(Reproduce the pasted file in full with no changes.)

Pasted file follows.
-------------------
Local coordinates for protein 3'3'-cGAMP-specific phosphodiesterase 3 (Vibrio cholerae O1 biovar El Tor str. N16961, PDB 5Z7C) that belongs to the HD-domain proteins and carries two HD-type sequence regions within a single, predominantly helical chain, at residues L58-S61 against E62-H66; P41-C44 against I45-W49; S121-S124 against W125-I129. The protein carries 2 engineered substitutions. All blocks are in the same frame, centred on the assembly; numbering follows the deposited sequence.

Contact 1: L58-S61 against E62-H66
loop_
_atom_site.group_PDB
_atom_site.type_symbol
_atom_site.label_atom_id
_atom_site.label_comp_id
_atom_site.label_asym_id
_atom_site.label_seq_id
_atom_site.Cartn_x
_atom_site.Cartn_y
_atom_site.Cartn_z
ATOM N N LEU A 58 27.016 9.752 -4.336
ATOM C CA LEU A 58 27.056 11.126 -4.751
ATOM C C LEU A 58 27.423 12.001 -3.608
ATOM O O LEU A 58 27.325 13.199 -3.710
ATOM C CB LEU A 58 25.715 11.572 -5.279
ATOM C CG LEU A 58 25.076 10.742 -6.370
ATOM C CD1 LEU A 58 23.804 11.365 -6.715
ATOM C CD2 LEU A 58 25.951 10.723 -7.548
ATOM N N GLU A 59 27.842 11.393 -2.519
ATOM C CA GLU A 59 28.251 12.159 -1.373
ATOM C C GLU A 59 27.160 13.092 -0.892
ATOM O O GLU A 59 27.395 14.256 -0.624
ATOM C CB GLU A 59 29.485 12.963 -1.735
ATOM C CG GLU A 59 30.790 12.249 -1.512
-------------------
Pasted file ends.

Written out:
Local coordinates for protein 3'3'-cGAMP-specific phosphodiesterase 3 (Vibrio cholerae O1 biovar El Tor str. N16961, PDB 5Z7C) that belongs to the HD-domain proteins and carries two HD-type sequence regions within a single, predominantly helical chain, at residues L58-S61 against E62-H66; P41-C44 against I45-W49; S121-S124 against W125-I129. The protein carries 2 engineered substitutions. All blocks are in the same frame, centred on the assembly; numbering follows the deposited sequence.

Contact 1: L58-S61 against E62-H66
loop_
_atom_site.group_PDB
_atom_site.type_symbol
_atom_site.label_atom_id
_atom_site.label_comp_id
_atom_site.label_asym_id
_atom_site.label_seq_id
_atom_site.Cartn_x
_atom_site.Cartn_y
_atom_site.Cartn_z
ATOM N N LEU A 58 27.016 9.752 -4.336
ATOM C CA LEU A 58 27.056 11.126 -4.751
ATOM C C LEU A 58 27.423 12.001 -3.608
ATOM O O LEU A 58 27.325 13.199 -3.710
ATOM C CB LEU A 58 25.715 11.572 -5.279
ATOM C CG LEU A 58 25.076 10.742 -6.370
ATOM C CD1 LEU A 58 23.804 11.365 -6.715
ATOM C CD2 LEU A 58 25.951 10.723 -7.548
ATOM N N GLU A 59 27.842 11.393 -2.519
ATOM C CA GLU A 59 28.251 12.159 -1.373
ATOM C C GLU A 59 27.160 13.092 -0.892
ATOM O O GLU A 59 27.395 14.256 -0.624
ATOM C CB GLU A 59 29.485 12.963 -1.735
ATOM C CG GLU A 59 30.790 12.249 -1.512